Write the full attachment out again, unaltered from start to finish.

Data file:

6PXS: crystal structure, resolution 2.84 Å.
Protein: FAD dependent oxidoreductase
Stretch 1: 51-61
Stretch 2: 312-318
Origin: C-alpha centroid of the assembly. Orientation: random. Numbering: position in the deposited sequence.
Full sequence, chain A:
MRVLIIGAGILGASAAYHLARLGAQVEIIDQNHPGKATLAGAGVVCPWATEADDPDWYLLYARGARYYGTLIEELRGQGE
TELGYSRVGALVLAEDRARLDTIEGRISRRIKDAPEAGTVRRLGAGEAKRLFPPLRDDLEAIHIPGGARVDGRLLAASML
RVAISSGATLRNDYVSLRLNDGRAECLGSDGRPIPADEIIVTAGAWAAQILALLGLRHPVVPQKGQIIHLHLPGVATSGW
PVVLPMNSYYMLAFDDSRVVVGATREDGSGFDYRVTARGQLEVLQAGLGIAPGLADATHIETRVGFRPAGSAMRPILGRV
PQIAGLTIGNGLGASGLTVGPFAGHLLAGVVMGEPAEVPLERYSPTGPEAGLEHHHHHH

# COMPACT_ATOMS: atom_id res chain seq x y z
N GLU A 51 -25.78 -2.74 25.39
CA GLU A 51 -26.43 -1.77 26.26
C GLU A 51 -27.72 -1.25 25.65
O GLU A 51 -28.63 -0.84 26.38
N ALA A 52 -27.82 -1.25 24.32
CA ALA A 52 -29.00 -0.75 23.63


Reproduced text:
6PXS: crystal structure, resolution 2.84 Å.
Protein: FAD dependent oxidoreductase
Stretch 1: 51-61
Stretch 2: 312-318
Origin: C-alpha centroid of the assembly. Orientation: random. Numbering: position in the deposited sequence.
Full sequence, chain A:
MRVLIIGAGILGASAAYHLARLGAQVEIIDQNHPGKATLAGAGVVCPWATEADDPDWYLLYARGARYYGTLIEELRGQGE
TELGYSRVGALVLAEDRARLDTIEGRISRRIKDAPEAGTVRRLGAGEAKRLFPPLRDDLEAIHIPGGARVDGRLLAASML
RVAISSGATLRNDYVSLRLNDGRAECLGSDGRPIPADEIIVTAGAWAAQILALLGLRHPVVPQKGQIIHLHLPGVATSGW
PVVLPMNSYYMLAFDDSRVVVGATREDGSGFDYRVTARGQLEVLQAGLGIAPGLADATHIETRVGFRPAGSAMRPILGRV
PQIAGLTIGNGLGASGLTVGPFAGHLLAGVVMGEPAEVPLERYSPTGPEAGLEHHHHHH

# COMPACT_ATOMS: atom_id res chain seq x y z
N GLU A 51 -25.78 -2.74 25.39
CA GLU A 51 -26.43 -1.77 26.26
C GLU A 51 -27.72 -1.25 25.65
O GLU A 51 -28.63 -0.84 26.38
N ALA A 52 -27.82 -1.25 24.32
CA ALA A 52 -29.00 -0.75 23.63